Banking regulators have walloped Citigroup with a $400 million fine and a freeze on new acquisitions without regulatory approval, and given the bank a long list of improvements to make after years of ineffective risk management and poor internal control.

The rebuke wasn’t unexpected, but is still tough medicine to swallow. Compliance professionals have much to consider here about where Citigroup went wrong and what steps it will need to take to remedy its predicament; enough that Radical Compliance will be doing a series of posts to analyze the case in detail. Let’s get to it.

We begin with a recap of what actually happened this week. The Office of the Comptroller of the Currency and the Federal Reserve reached the settlement with Citi. Technically, the bank was deemed in violation of OCC’s heightened standards for large national banks, as dictated by the Federal Deposit Insurance Act. 

More simply: the OCC sanctioned Citi for “the bank’s unsafe or unsound banking practices for its long-standing failure to establish effective risk management and data governance programs and internal controls.” Citi, like any business trying to settle a massive problem, neither admits nor denies the allegations. 

Aside from the $400 million fine, Citigroup also must now seek regulatory approval before it makes any significant new acquisitions; create a compliance committee on its board; and implement a host of reforms to its internal risk management and compliance procedures. 

To a certain extent, what happened at Citi is a junior varsity version of the misconduct at Wells Fargo. That is, both banks have suffered from poor governance and internal controls. Wells Fargo’s poor systems, however, mixed with a toxic corporate culture that went unchecked for years. Hence we saw numerous high-profile scandals and staggering compliance remediation costs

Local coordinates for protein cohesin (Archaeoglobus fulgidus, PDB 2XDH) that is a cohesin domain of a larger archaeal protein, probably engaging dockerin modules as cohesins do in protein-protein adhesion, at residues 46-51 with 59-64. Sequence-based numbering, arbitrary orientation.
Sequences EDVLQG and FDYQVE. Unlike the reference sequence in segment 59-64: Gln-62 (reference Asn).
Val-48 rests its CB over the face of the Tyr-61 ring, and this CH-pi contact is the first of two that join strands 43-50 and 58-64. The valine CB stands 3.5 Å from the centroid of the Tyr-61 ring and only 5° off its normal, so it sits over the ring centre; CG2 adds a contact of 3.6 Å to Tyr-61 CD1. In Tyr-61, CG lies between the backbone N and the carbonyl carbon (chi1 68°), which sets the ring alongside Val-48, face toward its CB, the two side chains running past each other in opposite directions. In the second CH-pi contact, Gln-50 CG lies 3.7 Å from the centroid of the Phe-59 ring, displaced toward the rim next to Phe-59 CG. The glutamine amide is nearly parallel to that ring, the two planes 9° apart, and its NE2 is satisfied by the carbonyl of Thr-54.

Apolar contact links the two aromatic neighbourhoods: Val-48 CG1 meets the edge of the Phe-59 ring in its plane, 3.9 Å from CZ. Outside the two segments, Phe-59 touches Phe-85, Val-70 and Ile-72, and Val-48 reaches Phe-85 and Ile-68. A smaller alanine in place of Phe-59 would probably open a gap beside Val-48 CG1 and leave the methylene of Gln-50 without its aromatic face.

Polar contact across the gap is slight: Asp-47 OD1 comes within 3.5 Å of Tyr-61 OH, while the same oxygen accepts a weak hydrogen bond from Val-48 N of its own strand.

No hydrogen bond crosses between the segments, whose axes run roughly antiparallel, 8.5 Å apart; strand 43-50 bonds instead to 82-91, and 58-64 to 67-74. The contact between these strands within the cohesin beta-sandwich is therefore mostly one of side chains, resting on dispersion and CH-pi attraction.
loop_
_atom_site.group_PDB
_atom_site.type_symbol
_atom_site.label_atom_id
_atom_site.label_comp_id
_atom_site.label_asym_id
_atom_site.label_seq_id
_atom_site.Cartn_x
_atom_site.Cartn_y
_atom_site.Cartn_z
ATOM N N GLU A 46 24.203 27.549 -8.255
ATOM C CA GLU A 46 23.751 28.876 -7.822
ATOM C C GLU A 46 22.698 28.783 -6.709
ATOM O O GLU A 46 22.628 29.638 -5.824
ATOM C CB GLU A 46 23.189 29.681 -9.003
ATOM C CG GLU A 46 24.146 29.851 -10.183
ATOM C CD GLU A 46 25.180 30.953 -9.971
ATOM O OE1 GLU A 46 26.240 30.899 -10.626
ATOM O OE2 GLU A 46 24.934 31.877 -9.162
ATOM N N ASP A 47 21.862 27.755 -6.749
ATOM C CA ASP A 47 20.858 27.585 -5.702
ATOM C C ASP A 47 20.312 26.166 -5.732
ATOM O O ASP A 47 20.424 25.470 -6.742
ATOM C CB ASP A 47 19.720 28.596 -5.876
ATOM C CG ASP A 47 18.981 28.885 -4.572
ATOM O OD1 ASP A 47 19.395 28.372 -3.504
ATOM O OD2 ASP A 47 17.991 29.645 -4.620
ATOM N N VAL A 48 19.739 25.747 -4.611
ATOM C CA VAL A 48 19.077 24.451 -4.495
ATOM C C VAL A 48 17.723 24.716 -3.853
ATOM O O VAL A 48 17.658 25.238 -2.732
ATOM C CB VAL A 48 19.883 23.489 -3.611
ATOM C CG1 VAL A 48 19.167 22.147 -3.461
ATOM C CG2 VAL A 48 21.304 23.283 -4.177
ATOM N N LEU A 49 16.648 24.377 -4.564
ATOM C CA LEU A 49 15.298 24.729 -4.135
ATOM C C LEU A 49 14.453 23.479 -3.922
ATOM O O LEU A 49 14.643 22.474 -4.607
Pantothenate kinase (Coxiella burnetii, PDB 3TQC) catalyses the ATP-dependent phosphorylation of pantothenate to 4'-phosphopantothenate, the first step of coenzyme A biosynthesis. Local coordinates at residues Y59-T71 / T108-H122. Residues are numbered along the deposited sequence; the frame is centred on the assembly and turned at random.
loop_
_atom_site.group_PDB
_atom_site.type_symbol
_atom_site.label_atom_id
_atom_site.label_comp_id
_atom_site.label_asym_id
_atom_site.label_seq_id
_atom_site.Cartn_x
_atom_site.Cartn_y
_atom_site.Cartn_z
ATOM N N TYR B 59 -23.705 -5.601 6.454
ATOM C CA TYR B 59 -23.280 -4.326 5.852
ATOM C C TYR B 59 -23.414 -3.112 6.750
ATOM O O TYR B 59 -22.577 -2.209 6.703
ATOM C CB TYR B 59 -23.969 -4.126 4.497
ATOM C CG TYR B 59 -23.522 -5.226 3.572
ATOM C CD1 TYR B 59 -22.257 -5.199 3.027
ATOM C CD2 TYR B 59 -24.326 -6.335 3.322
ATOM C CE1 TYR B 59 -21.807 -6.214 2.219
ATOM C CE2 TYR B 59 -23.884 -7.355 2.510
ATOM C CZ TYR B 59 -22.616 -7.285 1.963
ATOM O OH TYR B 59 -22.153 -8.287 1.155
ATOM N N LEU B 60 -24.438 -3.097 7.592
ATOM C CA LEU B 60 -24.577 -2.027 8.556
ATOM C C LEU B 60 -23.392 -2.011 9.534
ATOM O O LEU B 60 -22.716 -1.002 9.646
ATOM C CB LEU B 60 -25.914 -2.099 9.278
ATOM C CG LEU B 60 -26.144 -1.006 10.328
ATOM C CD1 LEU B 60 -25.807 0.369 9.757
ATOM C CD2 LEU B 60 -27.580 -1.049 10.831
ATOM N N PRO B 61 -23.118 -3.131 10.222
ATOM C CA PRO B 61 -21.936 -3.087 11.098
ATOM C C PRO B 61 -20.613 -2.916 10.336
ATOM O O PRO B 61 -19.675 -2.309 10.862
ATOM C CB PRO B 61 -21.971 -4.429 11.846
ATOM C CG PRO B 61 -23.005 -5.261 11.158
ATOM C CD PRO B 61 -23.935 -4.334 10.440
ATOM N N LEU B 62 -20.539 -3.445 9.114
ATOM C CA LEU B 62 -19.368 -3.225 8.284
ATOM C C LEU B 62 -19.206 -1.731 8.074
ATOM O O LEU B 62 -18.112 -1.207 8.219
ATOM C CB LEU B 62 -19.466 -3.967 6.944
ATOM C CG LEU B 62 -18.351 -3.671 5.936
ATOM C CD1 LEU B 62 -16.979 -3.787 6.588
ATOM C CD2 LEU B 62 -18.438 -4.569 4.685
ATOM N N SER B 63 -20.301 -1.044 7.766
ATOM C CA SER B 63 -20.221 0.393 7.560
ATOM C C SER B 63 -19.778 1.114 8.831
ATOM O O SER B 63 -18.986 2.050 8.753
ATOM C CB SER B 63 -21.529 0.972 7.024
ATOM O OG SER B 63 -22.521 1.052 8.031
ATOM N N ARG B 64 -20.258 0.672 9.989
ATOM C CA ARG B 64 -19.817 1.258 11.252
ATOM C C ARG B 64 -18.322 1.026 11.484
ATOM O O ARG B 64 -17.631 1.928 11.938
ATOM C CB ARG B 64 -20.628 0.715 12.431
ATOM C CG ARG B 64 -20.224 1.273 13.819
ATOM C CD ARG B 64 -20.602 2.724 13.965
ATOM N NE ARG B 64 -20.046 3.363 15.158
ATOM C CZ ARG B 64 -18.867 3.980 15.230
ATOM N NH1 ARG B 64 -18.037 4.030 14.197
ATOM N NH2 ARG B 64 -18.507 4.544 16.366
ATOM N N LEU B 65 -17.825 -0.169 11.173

Citigroup’s woes are more about poor regulatory reporting, sloppy internal oversight, and other unsexy shortcomings — but the OCC and Fed consent orders don’t mention any glaring concerns with Citi’s corporate culture. Those internal system shortcomings never spawned incidents of misconduct on a Wells Fargo scale. 

So as one reads through the consent orders, the material is really about how Citi must build better systems, rather than correct flawed corporate culture.   

Better Data Governance

The OCC consent order spends a lot of time talking about data governance concerns. That’s no surprise, because the behemoth known as Citigroup ($2.23 trillion in assets) is the result of many acquisitions over the years. So a single customer might have numerous accounts in different parts of the enterprise, each one tracking that customer’s activity using separate technology and different identifier codes. Good luck getting a holistic understanding of risk with that approach.

To remedy that, Citigroup will need to conduct a review of all its data quality, aggregation, and management and regulatory reporting policies, procedures, and processes; and then identify any gaps between those current processes and what OCC expects for effective data governance. Then Citi will need to develop a formal Data Governance Plan (submitted to the OCC for review) to close those gaps.

What has to go into that Data Governance Plan? OCC offered a (long) list: 

  • Establish clear roles, responsibilities, and accountability for respective front-line units, independent risk management, internal audit, and relevant control functions. 
  • Identify the skills and expertise needed to execute the plan and any gaps with current staff, along with a program to develop, attract, and retain talent and maintain appropriate staffing levels to fulfill respective roles in the bank’s Data Governance Program. 
  • Ensure adequate financial resources to develop and implement the plan.
  • Establish procedures to notify OCC of any material changes to the budget for the data governance plan, or of any material difference between the budget approved by OCC and what was actually spent.